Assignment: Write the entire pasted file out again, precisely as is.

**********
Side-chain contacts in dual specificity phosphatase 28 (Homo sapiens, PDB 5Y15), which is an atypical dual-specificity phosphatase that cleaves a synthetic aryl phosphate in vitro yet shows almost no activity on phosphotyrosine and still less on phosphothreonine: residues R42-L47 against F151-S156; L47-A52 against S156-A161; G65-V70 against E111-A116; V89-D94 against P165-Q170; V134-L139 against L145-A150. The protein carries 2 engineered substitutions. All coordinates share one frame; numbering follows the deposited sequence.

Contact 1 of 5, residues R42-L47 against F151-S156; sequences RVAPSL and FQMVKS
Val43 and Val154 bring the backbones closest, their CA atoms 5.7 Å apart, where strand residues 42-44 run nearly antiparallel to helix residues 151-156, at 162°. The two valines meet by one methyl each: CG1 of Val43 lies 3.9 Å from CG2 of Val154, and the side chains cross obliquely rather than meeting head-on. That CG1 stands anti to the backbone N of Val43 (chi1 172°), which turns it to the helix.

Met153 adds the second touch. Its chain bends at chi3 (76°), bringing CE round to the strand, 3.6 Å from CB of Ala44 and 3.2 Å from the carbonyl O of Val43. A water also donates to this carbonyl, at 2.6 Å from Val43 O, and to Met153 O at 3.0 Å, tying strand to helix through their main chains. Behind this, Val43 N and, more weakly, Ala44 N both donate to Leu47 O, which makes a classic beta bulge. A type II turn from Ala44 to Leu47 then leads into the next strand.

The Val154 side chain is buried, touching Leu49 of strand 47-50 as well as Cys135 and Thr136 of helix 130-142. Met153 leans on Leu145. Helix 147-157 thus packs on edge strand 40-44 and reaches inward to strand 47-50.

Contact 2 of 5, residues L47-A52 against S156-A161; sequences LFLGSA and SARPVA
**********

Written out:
Side-chain contacts in dual specificity phosphatase 28 (Homo sapiens, PDB 5Y15), which is an atypical dual-specificity phosphatase that cleaves a synthetic aryl phosphate in vitro yet shows almost no activity on phosphotyrosine and still less on phosphothreonine: residues R42-L47 against F151-S156; L47-A52 against S156-A161; G65-V70 against E111-A116; V89-D94 against P165-Q170; V134-L139 against L145-A150. The protein carries 2 engineered substitutions. All coordinates share one frame; numbering follows the deposited sequence.

Contact 1 of 5, residues R42-L47 against F151-S156; sequences RVAPSL and FQMVKS
Val43 and Val154 bring the backbones closest, their CA atoms 5.7 Å apart, where strand residues 42-44 run nearly antiparallel to helix residues 151-156, at 162°. The two valines meet by one methyl each: CG1 of Val43 lies 3.9 Å from CG2 of Val154, and the side chains cross obliquely rather than meeting head-on. That CG1 stands anti to the backbone N of Val43 (chi1 172°), which turns it to the helix.

Met153 adds the second touch. Its chain bends at chi3 (76°), bringing CE round to the strand, 3.6 Å from CB of Ala44 and 3.2 Å from the carbonyl O of Val43. A water also donates to this carbonyl, at 2.6 Å from Val43 O, and to Met153 O at 3.0 Å, tying strand to helix through their main chains. Behind this, Val43 N and, more weakly, Ala44 N both donate to Leu47 O, which makes a classic beta bulge. A type II turn from Ala44 to Leu47 then leads into the next strand.

The Val154 side chain is buried, touching Leu49 of strand 47-50 as well as Cys135 and Thr136 of helix 130-142. Met153 leans on Leu145. Helix 147-157 thus packs on edge strand 40-44 and reaches inward to strand 47-50.

Contact 2 of 5, residues L47-A52 against S156-A161; sequences LFLGSA and SARPVA